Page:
• Method and combination of ingredients: Within the same paragraph, offer step-by-step instructions in the order they need to be carried out. Be clear and simple.
  • Estimate of cooking and prep time: Offer a range to accommodate different oven models, if needed. Your experience can help dictate what works well, and you can even provide your own findings to help guide readers.
  • Serving suggestions: Determine what a serving size is and list how many of those servings a recipe will yield. This can also help you determine the nutritional information for each serving, if you're providing it.

Test your recipes, and then retest

Just because you have an amazing dish doesn't mean you've perfected the recipe (many chefs have learned this the hard way!). Some chefs find that they like to eyeball the amounts of ingredients they put into a dish when they get really comfortable with making it. When testing your recipes, measure items exactly; this way, your readers will be more likely to get the results you have had and to get a dish that looks like the picture!

Remember that the tricks that are second nature to you aren't obvious to others

Is it a habit for you to mix the dry ingredients first? Maybe you've got a knack for knowing when you've let your dough rise until it's "just right." The habits you've picked up through your own years of experience won't always be available to a novice chef. You want your cookbook to help people develop skills they don't have yet, so when writing your recipe, remember to spell out your time-honored strategies and explain why they are important. What happens when you don't use parchment paper? What results will you get when you refrigerate your cookie dough as opposed to using it at room temperature?

Choose the right format for your type of cookbook

Keep your audience and the purpose for your cookbook in mind as you choose the right trim size for your photos. A book with a variety of recipes, ingredients, and techniques will call for a larger photo spread, whereas a book with a more limited audience will need a smaller profile. A specialty cookbook will have general instructions at the beginning with more specific examples, photos, and tips in the remainder of the book, whereas a heritage cookbook will have a range of different dishes featured, so each page can stand alone as a separate recipe for reference. Keep your specific type of book in mind, and imagine your target user opening the book for kitchen use. What will he or she be looking for in a cookbook of this type? Do you want it spiral bound for functionality, or do you want a more solid, luxury tactile experience for your intended consumer?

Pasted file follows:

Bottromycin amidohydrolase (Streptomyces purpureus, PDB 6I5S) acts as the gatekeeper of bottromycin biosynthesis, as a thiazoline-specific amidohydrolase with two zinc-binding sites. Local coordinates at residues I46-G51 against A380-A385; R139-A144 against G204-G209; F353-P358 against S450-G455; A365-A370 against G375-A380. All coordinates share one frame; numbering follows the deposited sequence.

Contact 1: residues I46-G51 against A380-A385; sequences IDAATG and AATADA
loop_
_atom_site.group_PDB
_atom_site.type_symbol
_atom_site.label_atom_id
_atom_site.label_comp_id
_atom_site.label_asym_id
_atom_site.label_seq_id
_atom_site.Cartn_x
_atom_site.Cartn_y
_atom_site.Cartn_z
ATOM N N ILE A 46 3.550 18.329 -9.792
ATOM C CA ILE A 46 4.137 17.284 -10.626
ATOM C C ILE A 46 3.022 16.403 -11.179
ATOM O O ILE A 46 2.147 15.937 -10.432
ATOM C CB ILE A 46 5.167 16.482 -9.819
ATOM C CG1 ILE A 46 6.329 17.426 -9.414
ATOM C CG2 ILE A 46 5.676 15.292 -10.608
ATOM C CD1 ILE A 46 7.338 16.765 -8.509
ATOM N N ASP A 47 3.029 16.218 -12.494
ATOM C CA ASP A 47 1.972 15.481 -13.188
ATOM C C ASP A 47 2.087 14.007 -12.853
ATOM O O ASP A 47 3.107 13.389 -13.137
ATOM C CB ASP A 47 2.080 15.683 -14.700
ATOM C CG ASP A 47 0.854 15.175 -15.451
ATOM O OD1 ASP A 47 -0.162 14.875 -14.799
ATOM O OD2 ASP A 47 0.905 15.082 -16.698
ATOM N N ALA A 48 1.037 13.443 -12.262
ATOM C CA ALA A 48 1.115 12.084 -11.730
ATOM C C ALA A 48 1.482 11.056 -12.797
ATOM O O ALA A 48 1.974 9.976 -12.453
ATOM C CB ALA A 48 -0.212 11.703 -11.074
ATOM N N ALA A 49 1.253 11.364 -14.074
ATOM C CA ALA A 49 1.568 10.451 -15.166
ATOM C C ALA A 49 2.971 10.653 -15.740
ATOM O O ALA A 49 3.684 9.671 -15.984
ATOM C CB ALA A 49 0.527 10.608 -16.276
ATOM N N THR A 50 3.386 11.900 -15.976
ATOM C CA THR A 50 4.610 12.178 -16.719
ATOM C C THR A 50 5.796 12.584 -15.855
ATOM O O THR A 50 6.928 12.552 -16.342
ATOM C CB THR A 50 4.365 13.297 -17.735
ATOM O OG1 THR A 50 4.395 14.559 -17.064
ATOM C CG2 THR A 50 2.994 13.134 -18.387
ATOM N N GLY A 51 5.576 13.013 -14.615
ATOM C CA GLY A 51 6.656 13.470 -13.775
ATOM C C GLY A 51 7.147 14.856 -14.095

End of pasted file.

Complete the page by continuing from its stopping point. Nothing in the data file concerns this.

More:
Select your layouts before you start taking photos

Knowing the size and orientation that you want your photos to be in your book beforehand, you can better control the content and angle of each shot to suit your needs. For example, a photo that you know will be a bit smaller in the book will need to capture a simplified subject. On the other hand, if you're taking a shot that will be featured in a full-page spread, make sure the details are just right. Does your book offer a portrait orientation? Keep this in mind as you frame your shot. Balance the shapes and colors in your photos, too. Your cookbook should be enticing to the eye and provide good motivation for your readers to make the recipe so they can taste what they're seeing.

Embrace white space in photos

A full plate is appetizing at the dinner table, but for your cookbook, take photos of less food than you would serve. This helps emphasize the dish that you're featuring by drawing the eye to the main subject. Secondary objects in the photo should also contribute. Review every item included in the shot; is it making your dish look more enticing? If not, remove it.

When you're nearing the end of your cookbook collaboration, it can be tempting to keep polishing your instructions, taking better photos, and tweaking your book layout. If your quest for perfection is preventing you from completing your book, try to satisfy yourself with good enough. Many cookbook authors state that the process improved their own cooking abilities, and when they're done, they feel they've elevated their own abilities. Let this feeling be your goal as you complete your cookbook, and give yourself a pat on the back, knowing that you've helped many fumbling cooks out there to improve their skills as well.